not observable in Fig.2.

Figure 3: Mean velocity and number of monomers inside the motor while in its active state (inset) as a function of the mean frequency of the fluctuating force.
Figure 4: First passage time (left) and velocity (right) probability distributions at four frequency values.

3.2 Mean velocity

Fig. 3 shows the mean velocity of the polymer as a function of . The inset of the figure shows the average number of monomers inside the motor during the active states, . We can see that this number is not constant for different values of the mean frequency , at least for the value of the elastic constant used in those calculations.

The main result in the velocity curves is the presence of a well pronounced maximum, which put in evidence the qualitative difference between the calculation of the mean first passage time and the mean velocity. In fact, the velocity is computed as , where is the escape time in the -th realization.

As visible in Fig. 4, the exit times distribution changes in shape by changing the mean driving frequency . For high values of , the time distribution is very narrow around its mean value . The corresponding probability distribution function for the velocity is also a narrow function. Decreasing the value of , the distributions are more asymmetric and the width increases. The maximum of the time distribution moves toward lower values of time, but the asymmetry changes and higher and higher values of translocation times are involved. That’s why in that region the mean first passage time increases, although the time of the ’s maximum decreases. The distribution of the velocity change as well; but because of the increased width of the time distribution, the mean value of the velocity in that region does not follow the relation and increases with respect to the high frequency limit, in opposite direction as the one expected from the time behavior. The reason of this effect is that in the average, the smaller times have a higher weight in the inverse than bigger ones. Thus the mean velocity increases up to a maximum. Decreasing in the low frequency region, the average of the times continues rising up, because the distribution involves higher and higher times. The velocity, however, now decreases since the very high times escapes do not contribute importantly to the mean velocity.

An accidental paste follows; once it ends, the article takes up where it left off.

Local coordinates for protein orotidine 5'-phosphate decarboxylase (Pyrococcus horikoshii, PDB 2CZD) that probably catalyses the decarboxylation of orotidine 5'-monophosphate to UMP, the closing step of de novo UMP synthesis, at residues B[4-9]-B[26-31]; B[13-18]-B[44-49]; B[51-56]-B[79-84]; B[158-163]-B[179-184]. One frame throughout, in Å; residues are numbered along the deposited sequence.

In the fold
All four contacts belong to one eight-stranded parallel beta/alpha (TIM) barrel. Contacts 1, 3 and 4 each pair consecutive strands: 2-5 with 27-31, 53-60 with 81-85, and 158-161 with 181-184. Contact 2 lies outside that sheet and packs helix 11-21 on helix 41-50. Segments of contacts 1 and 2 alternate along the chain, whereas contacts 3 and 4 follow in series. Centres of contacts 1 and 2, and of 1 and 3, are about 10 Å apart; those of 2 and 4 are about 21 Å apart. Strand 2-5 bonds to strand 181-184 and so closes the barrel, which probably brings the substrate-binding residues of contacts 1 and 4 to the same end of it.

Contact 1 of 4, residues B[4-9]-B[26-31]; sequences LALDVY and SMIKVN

In a first approach the translocation velocity in the high frequency limit is given by